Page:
In addition, the Ministry of Health in Gaza has banned pharmacies in Gaza from selling Tramadol to patients or ordinary citizens without a doctor's prescription. Yet the imperatives of business and the desire to earn a profit have pushed some pharmacies to sell it even without a prescription.
Ashraf Abu Mahadi, the general director of pharmacology in the Ministry of Health in Gaza, explains that Tramadol used in this manner affects the individual’s health, including side effects on the nervous and respiratory systems.
Speaking to Al-Monitor, Abu Mahadi added that official supplies of Tramadol can be obtained through medical prescriptions subject to complete oversight by the ministry. But a number of pharmacies are violating the ministry's directives, and will be subjected to strict punitive measures.
The Interior Ministry in Gaza has also imposed stiff penalties for anyone caught selling or in illegal possession of Tramadol pills. Often anti-narcotics police units announce that they have seized significant quantities of pills that have reached Gaza illegally. The most recent such operation witnessed the seizure of roughly 290,000 Tramadol pills early last May. This had been preceded by the seizure of 65,000 pills last March. They had been destined for Gaza City, having been transported through the tunnels along the border.
Gaza police spokesman Ayyoub Abu Shaar stresses that the illegal trade in Tramadol has been banned, and those caught engaging in it are arrested on the spot. He points out that "this phenomenon has become fairly widespread in our society, unfortunately, and it is clear for all to see. The police are fighting against it with all the means at our disposal."
Further aggravating the spread of these narcotics is the fact that Tramadol has not been officially classified by Palestinian law as a narcotic, according to Abu Shaar. "We in the police are attempting to gain approval from the legislative council to classify these pills as narcotics. This and similar steps will aid us in combating its spread," he said.
Abu Shaar explains that Tramadol gets into Gaza through "the underground tunnels and the official crossing points," stressing that the police are vigorously trying to combat this.
Despite the government's emphasis on all things concerning Tramadol, pharmacist Bahir al-Safdi said all these measures will not put an end to the Tramadol trade, for the simple reason that there are any number of ways to deliver and sell it to those who wish to acquire it.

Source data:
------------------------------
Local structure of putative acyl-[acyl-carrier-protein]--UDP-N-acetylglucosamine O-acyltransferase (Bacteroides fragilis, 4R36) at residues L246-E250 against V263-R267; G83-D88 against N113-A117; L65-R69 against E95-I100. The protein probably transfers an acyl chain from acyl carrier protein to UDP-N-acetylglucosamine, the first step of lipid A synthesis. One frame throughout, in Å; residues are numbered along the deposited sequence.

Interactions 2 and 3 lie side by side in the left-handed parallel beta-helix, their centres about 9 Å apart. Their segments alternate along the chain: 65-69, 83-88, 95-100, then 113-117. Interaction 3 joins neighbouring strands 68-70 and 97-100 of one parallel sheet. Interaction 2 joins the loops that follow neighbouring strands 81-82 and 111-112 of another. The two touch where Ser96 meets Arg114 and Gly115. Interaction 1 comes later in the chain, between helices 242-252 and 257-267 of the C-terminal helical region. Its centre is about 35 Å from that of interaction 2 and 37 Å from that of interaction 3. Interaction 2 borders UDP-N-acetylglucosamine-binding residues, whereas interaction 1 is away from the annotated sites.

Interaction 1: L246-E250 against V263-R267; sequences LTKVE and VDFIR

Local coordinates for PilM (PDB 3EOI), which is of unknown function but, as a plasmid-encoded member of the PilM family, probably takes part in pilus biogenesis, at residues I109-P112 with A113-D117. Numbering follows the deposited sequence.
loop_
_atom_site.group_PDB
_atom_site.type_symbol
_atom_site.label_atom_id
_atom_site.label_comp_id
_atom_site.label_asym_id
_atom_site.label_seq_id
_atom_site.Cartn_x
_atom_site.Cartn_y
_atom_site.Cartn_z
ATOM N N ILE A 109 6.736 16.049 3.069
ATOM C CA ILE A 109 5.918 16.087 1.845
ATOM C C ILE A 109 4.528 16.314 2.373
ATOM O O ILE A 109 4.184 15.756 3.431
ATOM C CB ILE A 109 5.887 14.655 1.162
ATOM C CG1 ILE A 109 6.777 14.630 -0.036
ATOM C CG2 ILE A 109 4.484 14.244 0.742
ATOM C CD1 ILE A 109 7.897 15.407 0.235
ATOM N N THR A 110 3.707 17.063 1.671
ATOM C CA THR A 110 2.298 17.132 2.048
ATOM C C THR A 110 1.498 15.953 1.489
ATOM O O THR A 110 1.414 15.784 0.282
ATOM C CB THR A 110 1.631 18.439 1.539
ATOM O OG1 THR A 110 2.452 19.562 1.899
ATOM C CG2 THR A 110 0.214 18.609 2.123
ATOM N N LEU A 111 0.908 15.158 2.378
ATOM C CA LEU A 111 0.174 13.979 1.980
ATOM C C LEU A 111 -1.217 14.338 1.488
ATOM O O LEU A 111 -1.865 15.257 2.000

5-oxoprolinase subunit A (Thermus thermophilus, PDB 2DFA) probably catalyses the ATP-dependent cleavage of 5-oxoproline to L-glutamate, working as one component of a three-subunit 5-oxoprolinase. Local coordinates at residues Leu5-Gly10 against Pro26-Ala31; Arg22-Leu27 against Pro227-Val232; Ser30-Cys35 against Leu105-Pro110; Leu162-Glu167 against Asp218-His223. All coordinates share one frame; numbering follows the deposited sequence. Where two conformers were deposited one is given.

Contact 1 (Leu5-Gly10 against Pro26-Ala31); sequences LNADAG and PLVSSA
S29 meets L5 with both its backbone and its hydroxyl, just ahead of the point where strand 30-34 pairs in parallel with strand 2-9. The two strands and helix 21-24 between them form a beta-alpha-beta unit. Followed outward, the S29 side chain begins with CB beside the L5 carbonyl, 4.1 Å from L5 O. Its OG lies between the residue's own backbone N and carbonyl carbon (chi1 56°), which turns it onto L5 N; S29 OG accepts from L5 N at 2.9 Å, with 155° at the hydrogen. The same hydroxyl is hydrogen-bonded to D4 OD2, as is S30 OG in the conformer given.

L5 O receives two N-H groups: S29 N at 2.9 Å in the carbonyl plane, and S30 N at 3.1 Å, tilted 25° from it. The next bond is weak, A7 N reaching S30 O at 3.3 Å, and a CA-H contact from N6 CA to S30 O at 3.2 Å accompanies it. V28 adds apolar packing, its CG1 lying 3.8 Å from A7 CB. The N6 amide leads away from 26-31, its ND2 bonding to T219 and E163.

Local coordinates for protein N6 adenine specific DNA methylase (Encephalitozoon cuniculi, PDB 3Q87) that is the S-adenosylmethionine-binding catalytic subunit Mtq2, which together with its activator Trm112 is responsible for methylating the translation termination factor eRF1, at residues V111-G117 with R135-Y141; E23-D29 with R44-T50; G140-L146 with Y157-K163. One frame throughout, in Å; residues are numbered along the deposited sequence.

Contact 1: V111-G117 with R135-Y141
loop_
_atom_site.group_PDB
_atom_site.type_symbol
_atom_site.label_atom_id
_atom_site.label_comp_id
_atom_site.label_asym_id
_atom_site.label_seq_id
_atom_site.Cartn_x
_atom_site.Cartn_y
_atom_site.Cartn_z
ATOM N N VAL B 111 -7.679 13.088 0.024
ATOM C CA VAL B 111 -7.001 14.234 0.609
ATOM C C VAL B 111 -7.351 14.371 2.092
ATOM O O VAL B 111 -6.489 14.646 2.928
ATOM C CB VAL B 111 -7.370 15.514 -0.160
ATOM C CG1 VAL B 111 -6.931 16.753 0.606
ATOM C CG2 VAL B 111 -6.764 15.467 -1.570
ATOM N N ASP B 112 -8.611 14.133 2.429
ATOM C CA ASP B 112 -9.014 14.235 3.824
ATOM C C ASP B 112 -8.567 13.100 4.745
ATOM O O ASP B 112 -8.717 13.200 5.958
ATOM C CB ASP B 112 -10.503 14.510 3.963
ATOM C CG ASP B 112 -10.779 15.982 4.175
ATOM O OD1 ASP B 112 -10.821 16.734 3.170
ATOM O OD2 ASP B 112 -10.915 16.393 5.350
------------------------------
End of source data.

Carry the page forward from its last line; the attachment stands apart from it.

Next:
He told Al-Monitor, "despite the fact that most pharmacies abide by the government's decisions banning the sale of Tramadol without a medical prescription, some continue to sell it in order to turn a profit." Nevertheless, Safdi states that pharmacies are not the only source for Tramadol users.
He explains that these drug smugglers use various means to transport the pills, hiding them in places neither inspections nor oversight can see. He also noted that "suitcase dealers" are the most significant means by which these drugs are transported; they are most commonly sold to [the dealer’s own] friends and acquaintances.
He notes that Tramadol dealers generate significant profits, while each pill is sold for seven Israeli shekels, or about $2.
Safdi notes that the pills cause many adverse side effects such as vertigo, nausea, headaches, constipation, rash, loss of appetite, and schizophrenia. Prolonged use can also result in kidney failure and an enlarged prostate.
The Interior Ministry in Gaza announced the launch on June 12 of the national campaign to combat Tramadol, a preventative educational awareness campaign to inform people of the importance of keeping their children away from drug abuse.
Rasha Abou Jalal is a writer and freelance journalist from Gaza specializing in the political news, humanitarian and social issues associated linked to current events.
Read More: http://www.al-monitor.com/pulse/originals/2013/06/gaza-students-drugs-tramadol.html